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18 Donated Photo Zone 2: Burke Fairfax Springfield Classified Zone 2 Ad Deadline: Tuesday Noon People 25 Sales & Auctions 21 Announcements 21 Announcements 21 Announcements Need an Estate sale? CALL AN ESTATE SPECIALIST State Lic & Bonded Obtain highest dollar for your estate. 26 Antiques We consign/pay top $ for antique/semi antique furn. including mid century & danish modern Teak furniture, sterling, mens watches, painting/art glass, clocks, jewelry, costume jewelry, etc. Call Schefer Adoption Pregnant? Thinking about adoption as an option? I am looking to adopt. I am a nurse living in Northern Virginia for the last 23 years. Please visit my website at to learn more. Please contact me at or at 201 Import Auto 06 Mini low mileage, 14k, $15, sp, exc cond. red/blck Announcements 21 Announcements 21 Announcements 101 Computers 101 Computers HDI EASY COMPUTER SOLUTIONS FOR INDIVIDUALS & SMALL BUSINESSES JENNIFER O. SMITH COMPUTER CONSULTANT TRAINING INSTALLATION TROUBLE-SHOOTING LET US TAME THAT BEAST FOR YOU Serving the Area Since 1995 (703) Springfield Only 21 Announcements 21 Announcements 21 Announcements 21 Announcements Fairfax County Sheriff Stan Barry makes a presentation to Katherine Little at her retirement party. Deputy Little Retires From Page 4 I d never been in a fight before, she said. Two male deputies were watching, the whole time, and didn t lift a finger. They didn t believe women should be in that profession. I didn t say a word to anyone. I was determined to show them I could handle the situation. But this wasn t typical, most deputies would have helped. Promoted to corporal in 1976, Little became academic coordinator and general instructor at the Northern Virginia Police Academy. It was a wonderful experience, she said. And I met a lot of people from other jurisdictions, which helped later in my career because I had contacts everywhere. In 1977, she developed and coordinated the first, combined, minimum-standards training for the sheriff s department. It was a course combining law-enforcement, corrections-offer and court-security training, she said. Prior to that, each had its own, separate course with lots of repetition. This was much more efficient. Also that year, Little wrote the basis for the crisis-intervention and conflict-management standards used by law-enforcement officers throughout Virginia. During her career, she worked in administrative, correctional and support services and dealt with budgets, planning, policy development and human resources. Although she retired Feb. 16, her impact will long live on. For example, in 1975, she wrote the proposal to establish inmate programs and it was later implemented. As a result, people can now obtain education and substance-abuse help while in jail. My idea was to prevent recidivism, said Little. I d researched and found that most of the inmates had a low, educational level, which had a high correlation with criminal activities. And a GMU study found recidivism is lower for those who ve had intensive programming and [the structure] Fairfax County s jail provides. She was promoted to captain in 1993 and finished her career in the Alternative Incarceration branch, encompassing work release, electronic monitoring and community labor force. She was also pleased to have input in the group Sheriff Barry implemented in 2000 which discussed, made recommendations and helped decide the direction of the Sheriff s Office. Most of all, she said, she s enjoyed the daily interaction with her colleagues. That s what I ll miss the most, said Little. In my opinion, I worked with some of the most talented, honorable, courageous and selfless people anywhere. Kathy will really be missed, Barry said. She had that rare combination of toughness and empathy that made her perfect for this job. The Sheriff s Office changed tremendously during the 36 years Kathy was here, and she lead the way in many of those areas. She made significant changes in Training, Budget, Work Release, Community Outreach, Inmate Programs and our record-keeping systems. Kathy was very good at her job, but it s her relationships with the people that she ll be most remembered for. Little now plans to spend more time with friends and family, read, see Broadway shows and travel to Scotland and Ireland. I love not being on the clock, she said. Her advice to women joining the Sheriff s Office today would be to maintain one s basic values and not lose sight of the goodness in most people. Embrace the brotherhood and sisterhood of law enforcement as a unique and powerful bond, but never become cynical and callous. Little said women must retain their sense of themselves as people with much to contribute to the profession, rather than becoming one of the boys. Most importantly, she said, I would tell them to do what they know in their hearts to be right, even if it s difficult or unpopular. I m proud of the Sheriff s Office and how far it s come in the last 36 years, excited about [its current] direction and full of hope for its future. 18 Burke Connection March 11-17, 2010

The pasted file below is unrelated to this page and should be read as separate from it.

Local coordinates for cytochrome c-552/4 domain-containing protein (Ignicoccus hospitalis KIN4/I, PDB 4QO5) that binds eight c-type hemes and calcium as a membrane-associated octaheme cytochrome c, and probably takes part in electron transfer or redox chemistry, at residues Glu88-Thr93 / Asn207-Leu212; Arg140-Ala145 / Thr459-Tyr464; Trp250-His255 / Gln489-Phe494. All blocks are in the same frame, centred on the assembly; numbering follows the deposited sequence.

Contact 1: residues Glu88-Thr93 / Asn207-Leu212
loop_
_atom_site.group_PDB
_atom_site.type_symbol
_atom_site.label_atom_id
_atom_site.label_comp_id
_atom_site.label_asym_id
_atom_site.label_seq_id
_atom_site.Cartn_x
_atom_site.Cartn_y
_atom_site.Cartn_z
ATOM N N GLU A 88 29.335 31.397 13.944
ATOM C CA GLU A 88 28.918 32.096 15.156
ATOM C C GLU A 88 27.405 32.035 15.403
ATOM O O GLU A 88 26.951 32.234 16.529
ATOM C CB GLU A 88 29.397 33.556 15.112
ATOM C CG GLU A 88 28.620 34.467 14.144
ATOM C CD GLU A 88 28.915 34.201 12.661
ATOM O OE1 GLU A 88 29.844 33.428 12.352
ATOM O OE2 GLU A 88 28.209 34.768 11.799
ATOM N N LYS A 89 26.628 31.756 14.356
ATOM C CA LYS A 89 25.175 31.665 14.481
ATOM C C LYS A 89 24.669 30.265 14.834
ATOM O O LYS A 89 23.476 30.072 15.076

19 Burke Connection March 11-17,

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CRS, Associate Broker Life Member, NVAR Multi Million Dollar Sales Club Life Member, NVAR TOP PRODUCERS Ann Witherspoon Sheila Adams Life Member, NVAR Multi Million Dollar Sales Club Life Member, NVAR TOP PRODUCERS Reston OPEN HOUSE Sunday 1-3pm $799,500 Sought-after North Reston Brand New on the market, Beautiful SF home on cul-de-sac. Upgrades throughout include granite in kitchen, SS appliances, hardwoods. 3 fin lvls. Special four season Sun Room with skylights and Windows to the private Woods. Landscaped, park-like setting. Call Kay for an appointment: or BURKE $539,900 TERRIFIC BUY! Lovely, well-kept, 4BR, 3.5 BA, Center Hall Colonial features insulated windows, formal LR, sep. DR, walk in closets, great Family room, walkout finished Rec. room in well sough after Lake Braddock Schools area, on a large corner lot with great landscaping. Call Florence to see this one! or Lake Frederick $549,900 Immaculate Beauty in Adult Community 3 Years Young Shows Like a Model 3 Large BR 4 Large BA 3 Finished Levels w/walk-out LL 9 Ft Ceilings Gas FP Main Floor MBR Fabulous Community Amenities. CALL / ANN WITHERSPOON Fairfax Station $969,900 Country Living, Close In This lovely Colonial is sited on a wooded paradise, 6+ acres. 4 BRs, 3 1/2 Baths, Updated Kitchen w/granite Counters, Center Island, Updated appliances, Huge Fam. Rm & Sun Rm w/wall to wall windows, Formal LR & DR, Brazilian Cherry Flooring on Main level, Stairs, Hall & MBR, Finished LL Level is fun filled and ready for entertaining. All this plus a Inground Pool & Hot Tub. Sheila Adams NGOC DO & ASSOCIATES Ashburn $329,000 Gorgeous 3 Level end unit Townhouse. Bright, open floor plan w/large Kitchen finished square feet. Master Suite on 2nd level with sitting room & luxury bath. Large fenced in patio & 2 car garage. Absolutely Stunning inside. Fairfax Station $775,000 Gorgeous Waterfront Colonial on 5+ wooded acres. Charming interior with all modern conveniences. Updated Kitchen, Baths, Pella windows, Hardiplank exterior, Landscaping & new HVAC. Picturesque view of lake, tiered deck, foot bridges, creek and in-ground pool. Private location. Richard Esposito Service is the difference I provide Alexandria Coming Soon! If you need location and convenience, this 2 bedroom condominium has it all. Adjacent to the Huntington Street Metro, I-495, I-395, Route 1 and Old Towne. Call today for details. ELLIE WESTER L&F Founder s Club Lifetime NVAR Top Producer Life Member, NVAR Million Dollar Sales Club Alexandria/ Potomac Yard $575,000 Minutes to exciting Potomac Yard featuring restaurants, theaters and shopping. Two year old end unit townhome featuring hardwood floors, stainless and granite kitchen as well as a walk out recreation room for your enjoyment. Two car garage parking and convenient to Metro, Crystal City, and Reagan Airport. Find us on Long & Foster Burke/Fairfax Station 20 Burke Connection March 11-17, 2010